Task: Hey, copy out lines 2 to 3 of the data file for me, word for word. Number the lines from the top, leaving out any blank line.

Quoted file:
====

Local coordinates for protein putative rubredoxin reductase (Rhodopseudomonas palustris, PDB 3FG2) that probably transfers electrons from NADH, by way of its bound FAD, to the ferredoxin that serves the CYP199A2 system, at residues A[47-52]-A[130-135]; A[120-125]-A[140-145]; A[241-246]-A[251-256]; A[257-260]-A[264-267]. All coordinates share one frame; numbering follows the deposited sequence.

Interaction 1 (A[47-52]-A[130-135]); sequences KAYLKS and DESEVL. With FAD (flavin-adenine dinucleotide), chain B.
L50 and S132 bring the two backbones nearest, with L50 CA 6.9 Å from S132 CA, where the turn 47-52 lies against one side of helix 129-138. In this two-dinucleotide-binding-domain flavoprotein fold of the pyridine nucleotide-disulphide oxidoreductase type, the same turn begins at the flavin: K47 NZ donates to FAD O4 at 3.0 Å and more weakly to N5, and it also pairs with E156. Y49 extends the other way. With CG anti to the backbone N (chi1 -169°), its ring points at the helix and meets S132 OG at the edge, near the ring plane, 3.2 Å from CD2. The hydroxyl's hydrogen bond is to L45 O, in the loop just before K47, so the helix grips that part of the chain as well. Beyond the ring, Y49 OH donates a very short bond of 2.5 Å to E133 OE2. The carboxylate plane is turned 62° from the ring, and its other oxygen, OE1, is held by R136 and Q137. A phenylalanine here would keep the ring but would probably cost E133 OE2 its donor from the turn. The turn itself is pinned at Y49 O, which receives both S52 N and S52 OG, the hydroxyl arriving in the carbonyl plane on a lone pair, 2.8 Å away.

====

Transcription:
Interaction 1 (A[47-52]-A[130-135]); sequences KAYLKS and DESEVL. With FAD (flavin-adenine dinucleotide), chain B.
L50 and S132 bring the two backbones nearest, with L50 CA 6.9 Å from S132 CA, where the turn 47-52 lies against one side of helix 129-138. In this two-dinucleotide-binding-domain flavoprotein fold of the pyridine nucleotide-disulphide oxidoreductase type, the same turn begins at the flavin: K47 NZ donates to FAD O4 at 3.0 Å and more weakly to N5, and it also pairs with E156. Y49 extends the other way. With CG anti to the backbone N (chi1 -169°), its ring points at the helix and meets S132 OG at the edge, near the ring plane, 3.2 Å from CD2. The hydroxyl's hydrogen bond is to L45 O, in the loop just before K47, so the helix grips that part of the chain as well. Beyond the ring, Y49 OH donates a very short bond of 2.5 Å to E133 OE2. The carboxylate plane is turned 62° from the ring, and its other oxygen, OE1, is held by R136 and Q137. A phenylalanine here would keep the ring but would probably cost E133 OE2 its donor from the turn. The turn itself is pinned at Y49 O, which receives both S52 N and S52 OG, the hydroxyl arriving in the carbonyl plane on a lone pair, 2.8 Å away.